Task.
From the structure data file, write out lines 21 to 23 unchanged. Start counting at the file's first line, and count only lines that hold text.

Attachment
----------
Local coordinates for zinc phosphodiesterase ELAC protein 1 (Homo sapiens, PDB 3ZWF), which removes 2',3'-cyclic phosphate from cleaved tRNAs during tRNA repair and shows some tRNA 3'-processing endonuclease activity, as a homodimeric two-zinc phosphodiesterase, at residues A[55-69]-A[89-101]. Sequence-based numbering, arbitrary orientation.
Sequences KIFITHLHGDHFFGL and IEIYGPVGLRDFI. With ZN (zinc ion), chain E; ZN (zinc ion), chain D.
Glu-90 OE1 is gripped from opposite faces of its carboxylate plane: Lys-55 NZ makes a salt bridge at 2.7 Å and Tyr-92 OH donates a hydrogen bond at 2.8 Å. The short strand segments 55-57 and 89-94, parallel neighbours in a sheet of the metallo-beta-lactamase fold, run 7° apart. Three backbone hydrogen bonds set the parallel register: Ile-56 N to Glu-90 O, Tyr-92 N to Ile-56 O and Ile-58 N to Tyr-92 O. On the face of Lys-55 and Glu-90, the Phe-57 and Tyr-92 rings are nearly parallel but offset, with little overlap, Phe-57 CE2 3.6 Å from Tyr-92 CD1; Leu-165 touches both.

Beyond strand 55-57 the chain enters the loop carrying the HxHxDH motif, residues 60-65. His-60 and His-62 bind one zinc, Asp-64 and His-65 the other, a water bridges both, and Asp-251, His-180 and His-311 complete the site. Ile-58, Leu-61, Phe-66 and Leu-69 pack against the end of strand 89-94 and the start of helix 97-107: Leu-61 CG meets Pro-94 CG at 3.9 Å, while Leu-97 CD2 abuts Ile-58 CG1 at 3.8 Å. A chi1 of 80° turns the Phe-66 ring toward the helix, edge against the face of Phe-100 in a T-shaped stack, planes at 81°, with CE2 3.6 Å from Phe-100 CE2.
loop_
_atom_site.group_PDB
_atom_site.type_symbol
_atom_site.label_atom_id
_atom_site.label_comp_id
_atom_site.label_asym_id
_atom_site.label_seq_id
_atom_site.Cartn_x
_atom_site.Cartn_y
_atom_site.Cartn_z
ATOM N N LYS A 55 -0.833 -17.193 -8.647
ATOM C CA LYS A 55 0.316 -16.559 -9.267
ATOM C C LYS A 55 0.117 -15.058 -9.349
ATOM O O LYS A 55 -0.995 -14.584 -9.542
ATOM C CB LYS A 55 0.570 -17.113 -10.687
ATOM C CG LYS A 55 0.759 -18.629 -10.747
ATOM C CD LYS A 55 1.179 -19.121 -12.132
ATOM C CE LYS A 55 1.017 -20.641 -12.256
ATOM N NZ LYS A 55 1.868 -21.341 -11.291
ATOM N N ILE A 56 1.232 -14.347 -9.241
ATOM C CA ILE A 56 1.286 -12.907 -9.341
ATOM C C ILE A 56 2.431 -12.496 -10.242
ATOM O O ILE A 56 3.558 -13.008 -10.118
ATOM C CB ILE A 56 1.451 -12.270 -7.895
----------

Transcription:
ATOM C CD LYS A 55 1.179 -19.121 -12.132
ATOM C CE LYS A 55 1.017 -20.641 -12.256
ATOM N NZ LYS A 55 1.868 -21.341 -11.291